In any case, I'm of the opinion that commercial clay is a really good option here, especially with the abundance of bodies formulated for use at c04.

 

If you are looking at recycled glass, though, there are plenty of borosilicates commonly used, that would easily source your Boron, although I'm not sold on formulating bodies with home-made frits. It sounds like a nightmare in terms of cost and time...

 

Good Luck!



#7 AnnaM

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Posted 27 February 2014 - 01:31 AM

Thanks guys, I really appreciate your help. Im not sure of the melting point of the glass powder, I received a sample today to muck around with but the data sheet supplied doesn't say what the m.p. is, I'll try and get hold of them tomorrow to ask.

I've put a test tile with a couple of grams in with a low bisque fire to see whether it melts to give me some idea and Ive made up a small bit of my normal clay with the glass powder instead of frit which will go in later tonight. I'll let you know whether it seems viable (with or without more testing).

Am I roughly right in assuming that if the m.p. is low enough on its own, I wouldn't need to worry about boron at all?

I'm fritting my clay because I've found that (down here in Australia at least) none of the commercially available white earthenware clays stand up to the everday knocks and bumps in the kitchen, but if I use a fritted clay, I can get a tighter stronger body which seems to me (just from using it in the kitchen) much closer to stoneware strength. Plus I have the added benefit of brighter colour.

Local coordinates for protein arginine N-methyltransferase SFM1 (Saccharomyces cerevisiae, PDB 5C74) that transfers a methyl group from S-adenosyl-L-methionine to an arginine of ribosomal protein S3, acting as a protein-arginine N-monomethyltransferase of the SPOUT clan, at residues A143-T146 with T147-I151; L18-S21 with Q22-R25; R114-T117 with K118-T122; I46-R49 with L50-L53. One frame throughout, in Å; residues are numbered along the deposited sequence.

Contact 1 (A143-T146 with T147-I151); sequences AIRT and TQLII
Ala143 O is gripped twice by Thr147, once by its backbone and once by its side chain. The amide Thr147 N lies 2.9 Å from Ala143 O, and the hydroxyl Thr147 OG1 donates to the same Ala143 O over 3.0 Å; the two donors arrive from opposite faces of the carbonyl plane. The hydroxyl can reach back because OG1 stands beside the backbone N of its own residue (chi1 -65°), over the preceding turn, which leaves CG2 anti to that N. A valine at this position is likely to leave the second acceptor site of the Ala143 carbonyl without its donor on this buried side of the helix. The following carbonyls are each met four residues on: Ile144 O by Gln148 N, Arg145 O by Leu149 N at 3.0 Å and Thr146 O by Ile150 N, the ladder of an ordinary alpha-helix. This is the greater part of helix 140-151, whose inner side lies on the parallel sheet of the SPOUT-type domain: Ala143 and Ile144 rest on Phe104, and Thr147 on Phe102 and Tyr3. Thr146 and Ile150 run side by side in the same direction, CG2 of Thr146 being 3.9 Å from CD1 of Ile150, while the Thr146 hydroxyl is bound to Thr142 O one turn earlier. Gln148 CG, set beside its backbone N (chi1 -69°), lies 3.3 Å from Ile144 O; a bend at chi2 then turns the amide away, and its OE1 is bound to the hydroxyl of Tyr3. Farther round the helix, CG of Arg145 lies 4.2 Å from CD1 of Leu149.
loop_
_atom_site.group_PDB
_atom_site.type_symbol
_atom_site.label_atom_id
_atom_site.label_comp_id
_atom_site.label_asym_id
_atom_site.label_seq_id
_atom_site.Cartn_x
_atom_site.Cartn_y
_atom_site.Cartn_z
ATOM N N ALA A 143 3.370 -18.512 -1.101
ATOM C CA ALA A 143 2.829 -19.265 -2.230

Im crossing my fingers that this works as the glass powder is only $2/kg ;-)

#8 AnnaM

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Posted 27 February 2014 - 02:37 AM

With regards to plasticity Neil, I find no problems with up to 30% frit, so I'm hoping the same for the glass powder. The tiny bit I made up this morning didn't feel any different than it normally does with the frit.

Oh and there's not a snowflake's chance in hell of me even entertaining the notion of making my own frit!!! I'm super impressed at Tyler making his own, but even the thought of it terrifies me!!

#9 neilestrick

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Posted 27 February 2014 - 02:14 PM

With regards to plasticity Neil, I find no problems with up to 30% frit, so I'm hoping the same for the glass powder. The tiny bit I made up this morning didn't feel any different than it normally does with the frit.

Oh and there's not a snowflake's chance in hell of me even entertaining the notion of making my own frit!!! I'm super impressed at Tyler making his own, but even the thought of it terrifies me!!

 

I meant the soluble borax affecting plasticity, not the frit. I was unclear there.


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#10 AnnaM

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Posted 28 February 2014 - 06:28 AM

So the little test cup that went in with the glaze firing is completely vitrified with the glass powder in it. The lack of boron seems to not matter :)

#11 neilestrick

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Posted 28 February 2014 - 08:50 AM

So the little test cup that went in with the glaze firing is completely vitrified with the glass powder in it. The lack of boron seems to not matter :)

 

Excellent. Will the glass supply be consistent in formula? Time to test glazes with it!


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#12 AnnaM

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Posted 28 February 2014 - 05:22 PM

I'll check on that. It's a good point. I use underglazes at the moment (Chysanthos). Will the lack of boron affect the brightness of the colour I wonder?